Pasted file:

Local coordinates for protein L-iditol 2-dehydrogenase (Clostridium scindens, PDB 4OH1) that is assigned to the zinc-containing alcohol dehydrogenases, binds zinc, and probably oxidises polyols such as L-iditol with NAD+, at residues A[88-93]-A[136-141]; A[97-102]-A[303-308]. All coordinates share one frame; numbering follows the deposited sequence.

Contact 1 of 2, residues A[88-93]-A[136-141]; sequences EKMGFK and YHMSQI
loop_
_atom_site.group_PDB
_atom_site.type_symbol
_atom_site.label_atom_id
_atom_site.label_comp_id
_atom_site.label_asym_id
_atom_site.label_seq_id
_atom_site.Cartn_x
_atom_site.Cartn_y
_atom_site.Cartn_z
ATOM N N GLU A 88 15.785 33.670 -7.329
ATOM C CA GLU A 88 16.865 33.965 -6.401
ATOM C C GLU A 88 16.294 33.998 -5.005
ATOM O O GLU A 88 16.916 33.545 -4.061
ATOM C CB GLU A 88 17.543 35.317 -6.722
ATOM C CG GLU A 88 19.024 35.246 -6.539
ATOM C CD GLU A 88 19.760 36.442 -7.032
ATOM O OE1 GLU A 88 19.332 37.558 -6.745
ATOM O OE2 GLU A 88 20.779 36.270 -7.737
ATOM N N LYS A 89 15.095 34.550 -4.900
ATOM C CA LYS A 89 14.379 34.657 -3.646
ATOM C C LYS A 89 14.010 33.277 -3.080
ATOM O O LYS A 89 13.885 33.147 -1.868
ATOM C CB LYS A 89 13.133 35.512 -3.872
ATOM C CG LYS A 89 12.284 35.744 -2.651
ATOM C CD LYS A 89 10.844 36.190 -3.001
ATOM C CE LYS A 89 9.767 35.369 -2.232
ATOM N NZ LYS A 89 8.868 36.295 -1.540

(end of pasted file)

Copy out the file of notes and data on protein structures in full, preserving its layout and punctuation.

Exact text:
Local coordinates for protein L-iditol 2-dehydrogenase (Clostridium scindens, PDB 4OH1) that is assigned to the zinc-containing alcohol dehydrogenases, binds zinc, and probably oxidises polyols such as L-iditol with NAD+, at residues A[88-93]-A[136-141]; A[97-102]-A[303-308]. All coordinates share one frame; numbering follows the deposited sequence.

Contact 1 of 2, residues A[88-93]-A[136-141]; sequences EKMGFK and YHMSQI
loop_
_atom_site.group_PDB
_atom_site.type_symbol
_atom_site.label_atom_id
_atom_site.label_comp_id
_atom_site.label_asym_id
_atom_site.label_seq_id
_atom_site.Cartn_x
_atom_site.Cartn_y
_atom_site.Cartn_z
ATOM N N GLU A 88 15.785 33.670 -7.329
ATOM C CA GLU A 88 16.865 33.965 -6.401
ATOM C C GLU A 88 16.294 33.998 -5.005
ATOM O O GLU A 88 16.916 33.545 -4.061
ATOM C CB GLU A 88 17.543 35.317 -6.722
ATOM C CG GLU A 88 19.024 35.246 -6.539
ATOM C CD GLU A 88 19.760 36.442 -7.032
ATOM O OE1 GLU A 88 19.332 37.558 -6.745
ATOM O OE2 GLU A 88 20.779 36.270 -7.737
ATOM N N LYS A 89 15.095 34.550 -4.900
ATOM C CA LYS A 89 14.379 34.657 -3.646
ATOM C C LYS A 89 14.010 33.277 -3.080
ATOM O O LYS A 89 13.885 33.147 -1.868
ATOM C CB LYS A 89 13.133 35.512 -3.872
ATOM C CG LYS A 89 12.284 35.744 -2.651
ATOM C CD LYS A 89 10.844 36.190 -3.001
ATOM C CE LYS A 89 9.767 35.369 -2.232
ATOM N NZ LYS A 89 8.868 36.295 -1.540